My experience is that some publishers treat my rendition with kid gloves and only polish the English for readability. To my mind, that effectively means that the text has STILL not really ever been edited. The result: Some mediocre wordage or passages that detract from the story are faithfully rendered in English for the reader.
Is this because publishers are nervous about being accused of politically incorrect editing, i.e., misrepresenting a Chinese author's work in order to ensure better marketability? Or because publishers are too cheap to hire a professional editor?
Don't know. Either way, such practices will continue to feed the perception that the readability of translated literature is inferior to that published in the writer's mother tongue.
Bruce Humes, September 19, 2016, 1:37a.m.
Yeah, I didn't mean to imply that I think hiring and managing an editor is something the translator should be responsible for, unless they can work it into their bid. By the time most projects reach the translator, though, there isn't a lot of overhead left over to work with, especially for literary fiction.
As you point out though, clients, even ones with lots of mono-lingual editing experience, seem to expect that a 'finished' translation will only need light editing.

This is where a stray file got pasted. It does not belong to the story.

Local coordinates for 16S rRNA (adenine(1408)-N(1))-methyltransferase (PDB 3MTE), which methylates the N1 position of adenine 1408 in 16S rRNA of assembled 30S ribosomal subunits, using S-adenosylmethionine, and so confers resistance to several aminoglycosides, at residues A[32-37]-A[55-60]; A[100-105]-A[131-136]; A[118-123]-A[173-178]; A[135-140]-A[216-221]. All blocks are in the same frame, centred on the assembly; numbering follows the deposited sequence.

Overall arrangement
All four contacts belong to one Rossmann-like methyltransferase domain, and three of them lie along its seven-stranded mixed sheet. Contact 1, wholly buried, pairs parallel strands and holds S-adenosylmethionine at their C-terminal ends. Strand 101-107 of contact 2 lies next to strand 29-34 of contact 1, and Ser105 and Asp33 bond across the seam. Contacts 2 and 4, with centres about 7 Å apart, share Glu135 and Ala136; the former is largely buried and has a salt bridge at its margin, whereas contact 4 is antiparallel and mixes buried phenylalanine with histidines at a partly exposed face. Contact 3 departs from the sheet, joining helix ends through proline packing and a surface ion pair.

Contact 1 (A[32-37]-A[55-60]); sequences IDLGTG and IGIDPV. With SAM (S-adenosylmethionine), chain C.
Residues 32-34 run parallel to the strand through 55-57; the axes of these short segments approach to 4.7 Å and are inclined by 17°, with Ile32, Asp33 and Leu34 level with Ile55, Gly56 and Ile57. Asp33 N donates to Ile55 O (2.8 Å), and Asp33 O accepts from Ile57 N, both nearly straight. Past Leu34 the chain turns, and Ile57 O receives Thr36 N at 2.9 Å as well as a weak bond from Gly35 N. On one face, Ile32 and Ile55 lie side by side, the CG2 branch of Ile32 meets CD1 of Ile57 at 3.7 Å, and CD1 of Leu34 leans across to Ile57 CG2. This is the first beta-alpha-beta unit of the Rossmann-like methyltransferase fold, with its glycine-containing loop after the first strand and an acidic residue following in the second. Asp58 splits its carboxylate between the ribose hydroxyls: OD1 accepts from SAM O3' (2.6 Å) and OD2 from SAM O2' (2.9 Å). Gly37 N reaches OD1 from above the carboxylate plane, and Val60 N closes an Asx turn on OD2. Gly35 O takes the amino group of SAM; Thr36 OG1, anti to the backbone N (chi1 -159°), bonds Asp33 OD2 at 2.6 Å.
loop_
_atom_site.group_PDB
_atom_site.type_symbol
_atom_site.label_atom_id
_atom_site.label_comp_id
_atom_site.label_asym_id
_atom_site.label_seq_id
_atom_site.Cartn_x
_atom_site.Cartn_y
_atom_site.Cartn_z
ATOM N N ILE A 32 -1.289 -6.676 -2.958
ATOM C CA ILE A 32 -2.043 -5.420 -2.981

My guess would be that marketability (or at least the way we generally think of marketability) ranks pretty low for a lot of publishers of translated fiction, who tend to come out of academic backgrounds. Cost might be part of it, but I think they're more worried about getting called out for misrepresenting an author--abridgements get a pretty bad rap from lit professors. For a lot of university presses then, the bigger concern is whether or not the book is going to get assigned for undergrad classes and survey courses. If a translation is considered flawed, or a cop out, the more chances there are that it will get passed up for a 'better' (ie more complete) translation.
[For an example of this, just look at what's happened with Constance Garnett's very readable translations from the Russian.]
Obviously, this applies more to the classics and stuff that's out of copyright, but I think it seeps over into the way people think about translations of contemporary literature too. Better a flawed masterpiece is conveyed in the whole than a lackluster gem gets polished into a shining diamond.
Nick Stember, September 19, 2016, 3:33a.m.